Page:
Wounded Warriors Complete Boston Marathon on Hand Cycles
By Army Staff Sgt. Curt Squires
Special to American Forces Press Service
BOSTON, Apr. 24, 2009 Two Special Forces soldiers who are close friends have much in common. Both were wounded in combat -- one in Iraq, the other Afghanistan. Both are recipients of the Silver Star Medal for their actions in combat. Both are single-leg amputees. And both were official finishers of the 113th Boston Marathon on April 20.
Special Forces soldiers Army Staff Sgt. John Walding and Army Maj. Kent Solheim, both wounded warriors, start the 113th Boston Marathon together, April 20, 2009. U.S. Army photo by Staff Sgt. Curt Squires
(Click photo for screen-resolution image);high-resolution image available.
Army Maj. Kent Solheim from the U.S. Army John F. Kennedy Special Warfare Center and School and Army Staff Sgt. John Walding from the 3rd Special Forces Group completed the marathon on hand cycles, a type of bike in which the rider pedals with his arms instead of his legs.
Solheim finished in 1 hour, 50 minutes and 23 seconds, and Walding was right behind him at 1:52:53, accomplishing their joint goal of finishing in less than two hours.
Solheim was wounded in Karbala, Iraq, while he was assigned to the 3rd SFG. His team fast-roped onto its target, and in the gun battle that ensued, he was shot four different times. Originally, doctors tried to save his leg, but 20 months later, he made the tough decision to have his right leg amputated. That was seven weeks ago.
Walding was wounded in Afghanistan on April 5, 2008, when a sniper’s round instantly amputated his right leg. From there, Walding folded his leg into his crotch and tied it with his bootlace. With the help of his team, he later made it down the side of the mountain.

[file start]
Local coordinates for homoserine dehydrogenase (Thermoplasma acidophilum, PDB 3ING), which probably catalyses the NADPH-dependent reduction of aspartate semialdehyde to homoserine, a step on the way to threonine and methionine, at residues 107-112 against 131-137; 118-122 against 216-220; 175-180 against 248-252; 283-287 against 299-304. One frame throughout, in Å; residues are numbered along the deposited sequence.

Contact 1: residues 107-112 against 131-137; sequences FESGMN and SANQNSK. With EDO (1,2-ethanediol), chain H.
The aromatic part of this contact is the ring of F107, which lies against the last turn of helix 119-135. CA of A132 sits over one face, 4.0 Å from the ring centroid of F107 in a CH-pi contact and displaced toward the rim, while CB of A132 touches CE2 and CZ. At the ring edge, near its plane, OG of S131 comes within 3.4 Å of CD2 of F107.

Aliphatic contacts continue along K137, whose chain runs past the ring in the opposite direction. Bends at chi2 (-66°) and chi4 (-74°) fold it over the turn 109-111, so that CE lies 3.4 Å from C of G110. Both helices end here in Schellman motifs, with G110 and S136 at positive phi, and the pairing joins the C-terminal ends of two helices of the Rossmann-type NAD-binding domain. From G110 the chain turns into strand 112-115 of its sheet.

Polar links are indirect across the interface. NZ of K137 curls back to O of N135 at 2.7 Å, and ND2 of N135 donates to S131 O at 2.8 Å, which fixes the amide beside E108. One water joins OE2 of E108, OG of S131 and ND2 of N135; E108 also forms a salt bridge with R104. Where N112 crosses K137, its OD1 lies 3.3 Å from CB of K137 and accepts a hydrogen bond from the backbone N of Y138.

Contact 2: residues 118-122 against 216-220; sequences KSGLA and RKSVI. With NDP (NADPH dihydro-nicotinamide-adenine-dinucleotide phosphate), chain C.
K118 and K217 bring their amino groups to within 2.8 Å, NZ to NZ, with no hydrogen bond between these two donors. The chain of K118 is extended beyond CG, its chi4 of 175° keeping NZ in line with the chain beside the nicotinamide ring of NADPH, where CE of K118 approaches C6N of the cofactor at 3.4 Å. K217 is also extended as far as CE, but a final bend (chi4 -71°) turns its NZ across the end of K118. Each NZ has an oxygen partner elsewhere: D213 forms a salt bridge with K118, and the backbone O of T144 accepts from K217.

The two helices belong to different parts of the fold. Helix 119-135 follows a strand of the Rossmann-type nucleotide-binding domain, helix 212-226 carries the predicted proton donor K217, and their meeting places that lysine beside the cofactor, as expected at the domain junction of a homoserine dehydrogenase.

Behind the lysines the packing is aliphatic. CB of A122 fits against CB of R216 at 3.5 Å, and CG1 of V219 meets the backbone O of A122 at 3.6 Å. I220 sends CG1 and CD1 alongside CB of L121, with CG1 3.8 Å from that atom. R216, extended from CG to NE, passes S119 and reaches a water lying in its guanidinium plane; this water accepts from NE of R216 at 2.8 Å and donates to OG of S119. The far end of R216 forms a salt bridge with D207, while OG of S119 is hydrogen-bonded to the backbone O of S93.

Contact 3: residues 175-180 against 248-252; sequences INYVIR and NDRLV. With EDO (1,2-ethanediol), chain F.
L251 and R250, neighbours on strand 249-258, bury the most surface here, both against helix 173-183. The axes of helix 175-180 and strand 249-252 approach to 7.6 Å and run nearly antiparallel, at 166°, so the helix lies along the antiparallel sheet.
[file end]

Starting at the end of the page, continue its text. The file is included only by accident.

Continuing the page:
Walding spent four months at Walter Reed Army Medical Center in Washington, D.C., before deciding to return to Fort Bragg, N.C. In February, he had to return to Walter Reed for a higher level of care.
“My rehabilitation progress has been phenomenal,” Walding said. “Since returning to Walter Reed, I’ve gone from literally not being able to walk a full day without my back hurting to being able to run a 7 minute, 30 second mile last week.”
Walter Reed has a strong team of therapist and experience that is passed down to every soldier who passes through there, Solheim said. The rehabilitation process is a long road, but support is essential to that process.
While at Walter Reed, Solheim and Walding met up again -- they had served together in Company B, 3rd Battalion, 3rd Special Forces Group. Both soldiers said they know the physical therapy helped, but that their friendship pushed them further.
“I really believe God put us together for a reason,” Walding explained. “If [Solheim] had not been here with me, I would not have pushed as hard as I did. I still would have hit the gym, still have done the cardio, I would have still ran and done what I was supposed to, [but] we feed off each other. It really has doubled what my intentions are.”
It’s huge to have a partner when you are going through something like this, Solheim said.
“John and I are able to work out together. We both support each other and have been close friends here. I push him, he pushes me; it’s a mutual thing. Both of us have achieved high levels of success and our own goals because we have been able to push each other.”